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  1. #11
    Bill Burk's Avatar
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    Quote Originally Posted by DREW WILEY View Post
    No need for netural density. Since most graded paper is blue sensitive, you could just up the value
    of the yellow light to slow the exposure time. But why?
    I think you're right, dialing in yellow is probably enough.

    It might be useful in case you run out of f/stops on your enlarging lens and you need a little time to burn and dodge.

    I am always using f/11 and f/22. I don't even know if they are optimum, I am just forced to use those f/stops. (Not with the CLS35, don't know the times I would get from that).

  2. #12

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    Adding cyan is the same as adding minus red. This would be the equivalent of turning your safelights down. Of no usfullnesss in B+ W printing at all. A totally different situation as regards printing colour.
    "There are a great many things I am in doubt about at the moment, and I should consider myself favoured if you would kindly enlighten me. Signed, Doubtful, off to Canada." (BJP 1914).

    Regards
    Bill

  3. #13

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    Really want to thank everyone for the comments and helpful advice! And what about using graded paper? Anyone here familiar with that 0-100 scale to achieve grade 4/ 5?

  4. #14
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    I think you are referring to this insert that says use 150 M if the scale goes to 150 and use 170 M if your scale goes to 170. What they really mean is use Max M and take what you get.

    http://www.ilfordphoto.com/Webfiles/...8932591755.pdf

    To really get Grade 5, I think you need to add 50 M or 70 M as a filter in the filter drawer (assume your colorhead has one, CLS35 does, and instructions say if you need more density use the filter drawer.

  5. #15

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    Indeed that is the PDF where I got the ref CMY values. I guess I will just scale my values from the maximum 100~grade 4. Any idea on what scale to use? Log, linear? other?

  6. #16

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    I did a linear conversion by taking Ilford's full scale values and dividing, worked fine.
    However, no matter what method you'd use, you will need to do some testing. If you want to get to the exact grades, it's helpful if you have a set of Ilford filters, you can make a set of exposures with the gel filters, and another with your calculated settings and compare.

    A much easier method is to treat it arbritarily which is what it is really anyway. Your end points are fixed, that is, you get the minimum possible contrast with full yellow, and max with full magenta. Everything in between is more of one and less of the other. So if your print needs less contrast take away some magenta and add yellow, or the other way around if you need more, what grade you're at doesn't really matter.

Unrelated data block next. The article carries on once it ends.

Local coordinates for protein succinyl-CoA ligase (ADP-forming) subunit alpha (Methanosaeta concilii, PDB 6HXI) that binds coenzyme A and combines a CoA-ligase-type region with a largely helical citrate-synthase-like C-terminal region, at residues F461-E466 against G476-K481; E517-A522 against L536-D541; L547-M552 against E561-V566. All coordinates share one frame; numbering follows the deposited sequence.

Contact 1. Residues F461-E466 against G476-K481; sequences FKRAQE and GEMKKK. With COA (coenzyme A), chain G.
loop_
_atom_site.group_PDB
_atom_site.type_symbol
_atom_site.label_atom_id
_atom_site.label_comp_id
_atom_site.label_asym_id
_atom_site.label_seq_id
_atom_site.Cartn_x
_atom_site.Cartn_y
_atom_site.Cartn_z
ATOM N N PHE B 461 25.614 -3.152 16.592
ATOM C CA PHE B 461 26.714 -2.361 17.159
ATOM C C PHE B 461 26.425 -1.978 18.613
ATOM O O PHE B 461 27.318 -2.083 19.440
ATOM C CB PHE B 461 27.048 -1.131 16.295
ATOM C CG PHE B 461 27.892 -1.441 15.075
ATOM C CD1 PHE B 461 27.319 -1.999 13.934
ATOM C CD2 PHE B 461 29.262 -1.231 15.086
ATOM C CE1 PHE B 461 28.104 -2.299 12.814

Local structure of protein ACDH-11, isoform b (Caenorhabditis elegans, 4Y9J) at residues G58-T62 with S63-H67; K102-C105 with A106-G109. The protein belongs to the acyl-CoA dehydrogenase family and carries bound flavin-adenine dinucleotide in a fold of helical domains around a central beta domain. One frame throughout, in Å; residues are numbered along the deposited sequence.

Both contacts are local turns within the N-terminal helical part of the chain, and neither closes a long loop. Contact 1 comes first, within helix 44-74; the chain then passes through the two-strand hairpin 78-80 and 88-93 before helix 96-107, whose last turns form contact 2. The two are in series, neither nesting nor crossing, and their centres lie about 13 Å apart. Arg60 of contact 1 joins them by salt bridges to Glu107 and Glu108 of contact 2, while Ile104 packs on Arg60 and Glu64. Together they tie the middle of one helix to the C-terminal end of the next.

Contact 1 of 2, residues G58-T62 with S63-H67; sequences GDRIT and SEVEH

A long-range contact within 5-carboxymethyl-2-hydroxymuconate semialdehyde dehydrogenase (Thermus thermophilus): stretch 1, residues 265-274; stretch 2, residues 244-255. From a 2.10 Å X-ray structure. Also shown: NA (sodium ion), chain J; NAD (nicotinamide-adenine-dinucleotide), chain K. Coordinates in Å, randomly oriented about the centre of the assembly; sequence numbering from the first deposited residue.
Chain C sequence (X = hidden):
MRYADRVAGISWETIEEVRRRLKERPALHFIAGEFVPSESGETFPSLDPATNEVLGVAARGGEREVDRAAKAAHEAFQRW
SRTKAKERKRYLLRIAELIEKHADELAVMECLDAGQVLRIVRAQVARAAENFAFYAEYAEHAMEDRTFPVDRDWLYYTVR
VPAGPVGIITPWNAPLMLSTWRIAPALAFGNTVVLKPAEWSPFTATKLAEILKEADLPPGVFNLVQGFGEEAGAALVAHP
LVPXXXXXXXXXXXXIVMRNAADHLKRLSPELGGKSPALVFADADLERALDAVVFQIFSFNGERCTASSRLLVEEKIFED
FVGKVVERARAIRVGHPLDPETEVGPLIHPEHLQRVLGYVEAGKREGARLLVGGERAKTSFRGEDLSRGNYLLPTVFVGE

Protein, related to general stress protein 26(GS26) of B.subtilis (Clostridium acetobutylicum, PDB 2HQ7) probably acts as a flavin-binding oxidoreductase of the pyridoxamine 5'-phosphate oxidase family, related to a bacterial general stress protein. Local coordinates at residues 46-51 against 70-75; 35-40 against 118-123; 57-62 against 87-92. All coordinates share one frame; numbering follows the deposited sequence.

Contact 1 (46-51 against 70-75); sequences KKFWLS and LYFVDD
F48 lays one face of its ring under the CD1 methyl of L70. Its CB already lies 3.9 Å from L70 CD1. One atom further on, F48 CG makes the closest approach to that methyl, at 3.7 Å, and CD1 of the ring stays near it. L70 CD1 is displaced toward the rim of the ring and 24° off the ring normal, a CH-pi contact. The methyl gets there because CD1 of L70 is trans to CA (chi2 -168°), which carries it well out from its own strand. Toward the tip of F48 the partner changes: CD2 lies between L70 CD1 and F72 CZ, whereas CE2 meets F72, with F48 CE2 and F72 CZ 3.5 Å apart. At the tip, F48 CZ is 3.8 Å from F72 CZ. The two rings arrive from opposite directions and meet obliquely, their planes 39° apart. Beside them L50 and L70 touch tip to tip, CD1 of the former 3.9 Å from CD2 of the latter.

Make some tests, keep track of the filtration settings so you can use them as reference points, then forget about grades and just print, this is the beauty of variable contrast papers.

  7. #17
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    Quote Originally Posted by afrank View Post
    Indeed that is the PDF where I got the ref CMY values. I guess I will just scale my values from the maximum 100~grade 4. Any idea on what scale to use? Log, linear? other?
    They are all log scales.

    15 = 1/2 stop, 30 = 1 stop.

    Only reason they give different numbers for enlargers with different ranges is that you have to make different compromises depending on the range you have (or you have more options when your colorhead has a longer range).

    There might be more to it... They may also have done tests with specific enlargers to find optimum values per enlarger.

    But they are all log scales.

  8. #18

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    Quote Originally Posted by afrank View Post
    ...And what about using graded paper? Anyone here familiar with that 0-100 scale to achieve grade 4/ 5?
    I think this question (and the answering posts that followed it) refer to variable contrast, not graded, paper.

  9. #19
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    Quote Originally Posted by Sal Santamaura View Post
    I think this question (and the answering posts that followed it) refer to variable contrast, not graded, paper.
    Yes, the topic has drifted into variable contrast paper territory.

  10. #20
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    Easy to test. Just decide on a standard set of Y and M values for example #2 grade. Then check the other grades to see if they print at the same exposure. If the print is too light then subtract equal amounts of yellow and magenta and correct your exposure chart accordingly. If the prints are too dark, then add equal amounts of magenta and yellow. That way you can tweak your chart to your enlarger.

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